Monday, July 14, 2008

SWF: Day Three

First up, Mike Gubbins, editor of Screen International, gives a talk on what kind of scripts are selling, what the current trend is, and what production companies are after. Mike spoke to a few execs to ask them what they want. “Edgy….but fresh. Freshly edgy. Authentic, but in a fresh and edgy way. Not gritty, no not gritty, don't want gritty. Just non-grittily edgy with a fresh and authentic quality.” In other words, they don’t know what they want but the ever-popular genres of comedy and horror got a mention. Mike encouraged everyone to think about the future: the internet. Not just for making films but for distributing them, too. And Blu-Ray. Get up to speed with Blu-Ray.

It’s been over a week since the festival ended so my memory is already a bit of a blur, especially as the website has taken down the programme so I can’t remind myself of what I did and didn’t attend. However, two highlights of the last day stand out. First, festival director David Pearson interviewing Jane Tranter, Controller of BBC Fiction. As Jane takes her seat, Elbow’s On a Day Like This plays over clips from the Beeb’s drama output. The song and the chosen snippets work well together, making it surprisingly emotive - curse you the power of musical montage! Jane then handles the questions carefully but in an honest and down-to-earth manner, too, and keeps her cool in the face of some semi-hostile questions from the audience (one from Marks & Gran, not sure which, I think it was Marks, who had a go at her for reducing the size of the end credits, which she conceded but it was out of her hands).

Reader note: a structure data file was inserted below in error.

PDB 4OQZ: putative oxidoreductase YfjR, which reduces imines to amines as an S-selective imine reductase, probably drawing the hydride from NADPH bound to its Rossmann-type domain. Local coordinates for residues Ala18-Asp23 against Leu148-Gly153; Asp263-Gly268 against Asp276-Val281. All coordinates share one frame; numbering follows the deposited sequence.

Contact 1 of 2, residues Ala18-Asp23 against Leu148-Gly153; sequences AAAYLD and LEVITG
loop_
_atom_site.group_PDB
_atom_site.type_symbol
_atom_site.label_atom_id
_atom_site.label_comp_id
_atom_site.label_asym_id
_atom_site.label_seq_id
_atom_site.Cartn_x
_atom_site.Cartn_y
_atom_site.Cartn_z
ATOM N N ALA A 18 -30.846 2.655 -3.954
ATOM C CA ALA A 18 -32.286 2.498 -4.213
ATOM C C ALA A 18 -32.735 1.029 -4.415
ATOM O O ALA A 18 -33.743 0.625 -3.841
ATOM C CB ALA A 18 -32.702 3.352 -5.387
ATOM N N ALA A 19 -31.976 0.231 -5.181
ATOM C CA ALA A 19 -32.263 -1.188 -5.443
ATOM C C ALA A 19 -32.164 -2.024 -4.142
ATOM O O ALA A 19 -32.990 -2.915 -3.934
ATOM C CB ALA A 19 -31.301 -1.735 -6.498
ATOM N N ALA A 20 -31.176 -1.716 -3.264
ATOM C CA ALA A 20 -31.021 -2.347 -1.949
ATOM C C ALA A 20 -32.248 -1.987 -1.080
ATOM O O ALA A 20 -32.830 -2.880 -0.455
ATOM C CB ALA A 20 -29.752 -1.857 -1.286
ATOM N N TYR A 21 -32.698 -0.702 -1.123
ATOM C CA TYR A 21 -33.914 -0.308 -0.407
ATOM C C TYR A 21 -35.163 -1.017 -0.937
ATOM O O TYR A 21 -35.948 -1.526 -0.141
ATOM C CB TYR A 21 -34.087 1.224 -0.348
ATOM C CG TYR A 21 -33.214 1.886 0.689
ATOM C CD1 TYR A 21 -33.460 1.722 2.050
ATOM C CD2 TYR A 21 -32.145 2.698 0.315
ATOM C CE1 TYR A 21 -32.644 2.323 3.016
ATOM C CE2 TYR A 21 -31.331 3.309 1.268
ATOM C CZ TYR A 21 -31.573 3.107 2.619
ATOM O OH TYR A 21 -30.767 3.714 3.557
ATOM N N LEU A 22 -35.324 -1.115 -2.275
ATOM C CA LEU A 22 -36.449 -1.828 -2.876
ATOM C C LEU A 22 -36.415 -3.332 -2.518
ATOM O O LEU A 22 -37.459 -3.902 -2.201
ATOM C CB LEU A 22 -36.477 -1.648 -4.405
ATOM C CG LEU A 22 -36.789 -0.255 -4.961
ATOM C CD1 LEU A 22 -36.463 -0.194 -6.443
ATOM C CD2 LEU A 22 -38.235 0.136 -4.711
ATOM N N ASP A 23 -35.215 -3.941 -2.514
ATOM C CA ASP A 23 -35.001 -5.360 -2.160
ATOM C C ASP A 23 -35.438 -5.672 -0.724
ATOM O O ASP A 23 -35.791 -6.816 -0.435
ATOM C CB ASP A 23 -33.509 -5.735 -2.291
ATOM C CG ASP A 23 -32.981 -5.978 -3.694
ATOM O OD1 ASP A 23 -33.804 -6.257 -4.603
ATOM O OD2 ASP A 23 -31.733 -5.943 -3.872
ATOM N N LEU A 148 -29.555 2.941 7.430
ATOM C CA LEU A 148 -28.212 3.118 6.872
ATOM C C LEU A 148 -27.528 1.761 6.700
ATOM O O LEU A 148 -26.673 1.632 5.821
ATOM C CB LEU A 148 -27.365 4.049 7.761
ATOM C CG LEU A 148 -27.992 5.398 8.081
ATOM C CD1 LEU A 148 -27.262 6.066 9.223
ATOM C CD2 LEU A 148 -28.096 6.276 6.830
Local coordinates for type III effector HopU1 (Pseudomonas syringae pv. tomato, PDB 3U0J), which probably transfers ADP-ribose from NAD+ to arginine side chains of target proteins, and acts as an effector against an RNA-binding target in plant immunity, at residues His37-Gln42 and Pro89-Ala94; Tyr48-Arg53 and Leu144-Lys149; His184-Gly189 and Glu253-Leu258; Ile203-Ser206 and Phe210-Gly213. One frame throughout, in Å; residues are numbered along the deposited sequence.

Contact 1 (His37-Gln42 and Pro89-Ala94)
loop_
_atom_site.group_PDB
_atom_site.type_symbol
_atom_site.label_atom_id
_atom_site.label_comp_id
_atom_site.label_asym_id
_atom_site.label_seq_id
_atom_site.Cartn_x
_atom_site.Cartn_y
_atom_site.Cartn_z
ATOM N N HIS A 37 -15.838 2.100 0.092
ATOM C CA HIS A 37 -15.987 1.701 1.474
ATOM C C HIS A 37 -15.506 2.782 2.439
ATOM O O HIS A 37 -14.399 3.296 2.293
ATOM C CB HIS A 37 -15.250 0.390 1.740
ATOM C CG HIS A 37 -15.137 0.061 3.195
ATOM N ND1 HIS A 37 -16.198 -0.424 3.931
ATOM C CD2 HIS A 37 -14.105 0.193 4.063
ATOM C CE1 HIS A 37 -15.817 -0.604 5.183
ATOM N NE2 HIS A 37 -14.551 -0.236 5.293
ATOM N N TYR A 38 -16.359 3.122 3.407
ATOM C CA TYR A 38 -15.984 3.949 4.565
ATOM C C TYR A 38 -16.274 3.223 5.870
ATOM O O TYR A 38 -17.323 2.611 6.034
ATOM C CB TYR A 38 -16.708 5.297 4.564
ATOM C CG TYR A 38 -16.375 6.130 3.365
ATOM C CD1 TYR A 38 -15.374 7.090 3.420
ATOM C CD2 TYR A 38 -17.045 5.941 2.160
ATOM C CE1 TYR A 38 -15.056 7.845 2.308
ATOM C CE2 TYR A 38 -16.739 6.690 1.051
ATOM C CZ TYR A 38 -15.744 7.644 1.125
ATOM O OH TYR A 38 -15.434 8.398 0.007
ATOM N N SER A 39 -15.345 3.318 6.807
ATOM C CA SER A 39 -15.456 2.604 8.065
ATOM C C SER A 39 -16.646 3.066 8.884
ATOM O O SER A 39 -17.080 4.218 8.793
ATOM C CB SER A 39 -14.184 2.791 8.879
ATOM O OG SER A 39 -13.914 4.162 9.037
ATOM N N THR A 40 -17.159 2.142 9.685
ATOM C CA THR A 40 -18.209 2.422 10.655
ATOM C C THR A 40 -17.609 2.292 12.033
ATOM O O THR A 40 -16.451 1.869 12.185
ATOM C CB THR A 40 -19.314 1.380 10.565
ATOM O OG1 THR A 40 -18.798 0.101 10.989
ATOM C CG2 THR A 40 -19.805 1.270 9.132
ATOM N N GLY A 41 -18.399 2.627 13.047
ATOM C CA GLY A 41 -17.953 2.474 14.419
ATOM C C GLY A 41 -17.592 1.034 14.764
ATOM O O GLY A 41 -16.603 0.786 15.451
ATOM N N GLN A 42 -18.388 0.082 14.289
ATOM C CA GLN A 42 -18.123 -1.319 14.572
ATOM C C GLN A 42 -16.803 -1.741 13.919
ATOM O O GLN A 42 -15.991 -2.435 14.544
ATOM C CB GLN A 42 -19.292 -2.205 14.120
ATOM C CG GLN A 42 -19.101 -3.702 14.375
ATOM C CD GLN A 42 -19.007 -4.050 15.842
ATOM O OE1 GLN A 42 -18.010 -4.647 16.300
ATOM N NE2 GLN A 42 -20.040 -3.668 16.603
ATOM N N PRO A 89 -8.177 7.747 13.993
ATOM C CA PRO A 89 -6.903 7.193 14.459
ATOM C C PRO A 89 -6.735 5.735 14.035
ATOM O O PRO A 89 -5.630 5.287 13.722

The last session for me was ‘What do Script Consultants Do?’ Indeed. This was with Phil Parker, UK’s very own script guru, and Joanna Leigh, last year’s Red Planet winner. Phil had developed Joanna’s winning script (Sam J, about Samuel Johnson writing the first English dictionary) prior to entry so it was fascinating (for me) to hear how Phil helped Joanna focus on the key dramatic drive of Samuel Johnson’s story rather than do a full biopic of his life as Joanna had originally intended.

Someone asked Phil about the difference between TV and film writing (as a lot of UK film scripts feel like TV). To paraphrase Phil’s response: “Film is one-off story with a plot and/or characters that possess qualities or characterisation that you wouldn’t normally see on TV. TV is about recurring characters and recurring situations. Also, in TV, the script editor or producer will give you specific notes on how they want your script to be written. In film, an exec might say ‘we’re not sure about the character’ or ‘act two gets a bit fuzzy’, and leave it up to you to fix the problem.” Phil went on to explain that low-budget films shouldn’t feel TV in their scale or story. He used Thomas McCarthy (The Station Agent and the upcoming The Visitor) as someone who wrote stories in such a way that you wouldn’t see them on TV, even though his films are low-key and low-budget.

After that, it was time to go, and Tim and I got in the car to take the 3 hour drive back to Bournemouth. Knackered! A great festival this year, much better than the previous two. The 3-day duration is a better format, and the festival continues to attract a top line-up of guest speakers from all around the world. I think that the delegates, the bloggers and the staff created a great vibe and gave a lot to the festival, making it a hoot from start to finish. Next year should be even better.

3 comments:

Hannah B said...

The song from that (damn good) BBC Drama promo has been in my head all week. At last I know what it is...!

Cheers Danny.

Lucy said...

Wow, there is an actual guy in the world called Mr. GUBBINS. Almost as good as the credit card I swiped when I was working at Superdrug for a MR. P. PRAWN. Magic.

Tim Clague said...

"Mike encouraged everyone to think about the future: the internet"

What is this? Are we back in 1998?